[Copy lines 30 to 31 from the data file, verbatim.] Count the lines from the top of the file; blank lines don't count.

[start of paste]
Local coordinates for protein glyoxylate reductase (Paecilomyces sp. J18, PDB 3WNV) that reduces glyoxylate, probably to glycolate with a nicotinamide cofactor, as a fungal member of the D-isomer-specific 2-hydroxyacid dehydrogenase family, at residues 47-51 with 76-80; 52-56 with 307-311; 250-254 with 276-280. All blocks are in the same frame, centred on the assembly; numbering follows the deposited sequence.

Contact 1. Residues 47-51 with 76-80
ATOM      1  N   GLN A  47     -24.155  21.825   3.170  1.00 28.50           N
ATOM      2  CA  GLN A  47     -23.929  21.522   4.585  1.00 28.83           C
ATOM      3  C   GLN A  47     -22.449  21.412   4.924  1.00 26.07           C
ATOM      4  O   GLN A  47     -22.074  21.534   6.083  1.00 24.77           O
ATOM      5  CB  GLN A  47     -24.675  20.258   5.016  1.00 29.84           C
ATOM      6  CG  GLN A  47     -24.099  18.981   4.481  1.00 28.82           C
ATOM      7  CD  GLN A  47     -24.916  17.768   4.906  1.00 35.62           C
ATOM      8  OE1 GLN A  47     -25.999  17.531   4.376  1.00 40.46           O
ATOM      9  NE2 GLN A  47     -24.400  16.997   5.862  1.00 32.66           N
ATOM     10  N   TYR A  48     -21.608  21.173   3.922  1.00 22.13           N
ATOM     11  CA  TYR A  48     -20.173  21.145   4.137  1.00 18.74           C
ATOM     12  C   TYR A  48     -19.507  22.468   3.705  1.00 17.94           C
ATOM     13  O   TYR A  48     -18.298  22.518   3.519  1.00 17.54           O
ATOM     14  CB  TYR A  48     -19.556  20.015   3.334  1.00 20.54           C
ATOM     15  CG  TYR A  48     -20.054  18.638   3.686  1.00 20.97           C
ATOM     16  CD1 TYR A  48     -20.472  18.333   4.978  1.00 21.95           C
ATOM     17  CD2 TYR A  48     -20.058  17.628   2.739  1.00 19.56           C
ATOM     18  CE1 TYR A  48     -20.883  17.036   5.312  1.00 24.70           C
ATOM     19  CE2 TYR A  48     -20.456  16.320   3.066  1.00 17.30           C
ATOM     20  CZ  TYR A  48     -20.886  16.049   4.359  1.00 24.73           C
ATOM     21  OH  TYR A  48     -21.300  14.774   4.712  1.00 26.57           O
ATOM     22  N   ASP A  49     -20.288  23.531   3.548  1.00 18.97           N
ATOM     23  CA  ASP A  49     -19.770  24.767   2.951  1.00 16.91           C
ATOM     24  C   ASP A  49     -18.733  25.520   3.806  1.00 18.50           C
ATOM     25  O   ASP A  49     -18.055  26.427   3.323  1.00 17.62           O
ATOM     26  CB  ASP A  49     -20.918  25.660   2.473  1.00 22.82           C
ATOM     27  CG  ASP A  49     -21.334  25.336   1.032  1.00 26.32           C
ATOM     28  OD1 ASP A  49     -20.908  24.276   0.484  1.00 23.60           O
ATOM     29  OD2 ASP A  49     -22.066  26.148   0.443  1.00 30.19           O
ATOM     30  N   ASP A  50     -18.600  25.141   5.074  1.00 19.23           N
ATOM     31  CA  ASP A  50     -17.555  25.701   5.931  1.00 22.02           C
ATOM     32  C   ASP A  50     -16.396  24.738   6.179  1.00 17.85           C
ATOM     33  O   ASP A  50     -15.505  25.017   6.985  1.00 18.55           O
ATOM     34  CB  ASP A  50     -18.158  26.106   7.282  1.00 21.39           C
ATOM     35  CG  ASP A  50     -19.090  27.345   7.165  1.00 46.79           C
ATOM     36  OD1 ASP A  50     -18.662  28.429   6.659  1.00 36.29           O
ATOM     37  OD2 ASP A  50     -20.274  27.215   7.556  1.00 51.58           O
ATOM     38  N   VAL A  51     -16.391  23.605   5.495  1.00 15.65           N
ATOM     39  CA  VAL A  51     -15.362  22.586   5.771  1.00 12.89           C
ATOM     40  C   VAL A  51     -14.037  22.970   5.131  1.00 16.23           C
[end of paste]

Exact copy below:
ATOM     28  OD1 ASP A  49     -20.908  24.276   0.484  1.00 23.60           O
ATOM     29  OD2 ASP A  49     -22.066  26.148   0.443  1.00 30.19           O